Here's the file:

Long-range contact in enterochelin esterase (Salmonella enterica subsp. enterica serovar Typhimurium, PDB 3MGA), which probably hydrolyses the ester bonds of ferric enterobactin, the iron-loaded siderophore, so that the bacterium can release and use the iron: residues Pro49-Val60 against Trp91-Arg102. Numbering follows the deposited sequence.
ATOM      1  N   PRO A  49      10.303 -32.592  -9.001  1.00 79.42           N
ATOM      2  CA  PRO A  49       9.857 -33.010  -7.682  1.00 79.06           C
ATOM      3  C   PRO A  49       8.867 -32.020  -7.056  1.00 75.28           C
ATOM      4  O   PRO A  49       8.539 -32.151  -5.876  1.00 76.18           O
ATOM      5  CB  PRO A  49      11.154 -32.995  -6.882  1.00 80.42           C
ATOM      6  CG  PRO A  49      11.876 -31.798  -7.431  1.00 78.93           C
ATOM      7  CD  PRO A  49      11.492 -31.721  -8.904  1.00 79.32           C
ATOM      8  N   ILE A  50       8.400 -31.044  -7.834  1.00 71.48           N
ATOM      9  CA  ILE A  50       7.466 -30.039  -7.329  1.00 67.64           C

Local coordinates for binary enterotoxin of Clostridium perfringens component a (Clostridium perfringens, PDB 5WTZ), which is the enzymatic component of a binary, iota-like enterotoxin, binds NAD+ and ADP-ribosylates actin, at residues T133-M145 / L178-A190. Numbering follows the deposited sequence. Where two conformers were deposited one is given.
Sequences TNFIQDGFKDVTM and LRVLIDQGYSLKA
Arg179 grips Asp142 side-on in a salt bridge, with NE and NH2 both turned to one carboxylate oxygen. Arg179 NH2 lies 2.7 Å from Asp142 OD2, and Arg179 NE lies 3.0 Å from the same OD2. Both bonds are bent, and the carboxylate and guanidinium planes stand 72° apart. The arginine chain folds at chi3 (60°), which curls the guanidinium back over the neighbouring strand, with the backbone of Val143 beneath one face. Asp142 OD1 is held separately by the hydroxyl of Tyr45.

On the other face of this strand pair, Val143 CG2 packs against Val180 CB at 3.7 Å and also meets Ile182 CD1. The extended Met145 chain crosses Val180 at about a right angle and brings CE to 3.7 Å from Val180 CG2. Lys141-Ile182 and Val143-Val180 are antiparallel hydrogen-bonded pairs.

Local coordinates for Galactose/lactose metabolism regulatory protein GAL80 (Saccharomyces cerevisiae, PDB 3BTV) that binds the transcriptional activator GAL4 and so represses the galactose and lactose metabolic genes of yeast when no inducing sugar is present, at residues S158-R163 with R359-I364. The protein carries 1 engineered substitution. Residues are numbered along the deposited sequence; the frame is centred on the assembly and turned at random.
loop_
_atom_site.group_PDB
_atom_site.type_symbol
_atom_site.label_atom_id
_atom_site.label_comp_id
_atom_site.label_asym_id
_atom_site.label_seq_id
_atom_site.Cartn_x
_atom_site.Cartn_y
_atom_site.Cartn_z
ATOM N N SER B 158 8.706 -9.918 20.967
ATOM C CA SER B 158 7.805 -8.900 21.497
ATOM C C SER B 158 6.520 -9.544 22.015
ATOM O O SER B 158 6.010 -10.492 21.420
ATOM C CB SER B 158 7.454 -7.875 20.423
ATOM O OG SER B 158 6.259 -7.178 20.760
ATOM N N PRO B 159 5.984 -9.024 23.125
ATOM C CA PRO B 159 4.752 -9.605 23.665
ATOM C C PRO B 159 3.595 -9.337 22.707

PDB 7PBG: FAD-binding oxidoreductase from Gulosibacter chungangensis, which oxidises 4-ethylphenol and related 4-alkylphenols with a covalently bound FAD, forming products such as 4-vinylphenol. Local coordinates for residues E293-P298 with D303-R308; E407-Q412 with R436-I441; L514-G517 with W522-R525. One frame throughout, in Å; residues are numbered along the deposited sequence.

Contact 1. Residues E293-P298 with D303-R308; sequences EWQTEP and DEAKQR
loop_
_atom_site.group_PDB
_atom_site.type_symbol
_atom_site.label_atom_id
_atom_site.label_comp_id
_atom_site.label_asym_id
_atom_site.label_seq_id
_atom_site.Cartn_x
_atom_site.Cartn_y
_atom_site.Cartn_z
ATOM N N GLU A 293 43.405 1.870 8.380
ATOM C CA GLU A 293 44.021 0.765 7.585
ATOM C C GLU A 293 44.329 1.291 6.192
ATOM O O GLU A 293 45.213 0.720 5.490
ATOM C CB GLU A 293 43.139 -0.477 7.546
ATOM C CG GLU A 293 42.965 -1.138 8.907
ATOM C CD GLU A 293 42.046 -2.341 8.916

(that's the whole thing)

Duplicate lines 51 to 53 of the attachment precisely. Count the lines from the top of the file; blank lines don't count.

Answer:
ATOM C CB GLU A 293 43.139 -0.477 7.546
ATOM C CG GLU A 293 42.965 -1.138 8.907
ATOM C CD GLU A 293 42.046 -2.341 8.916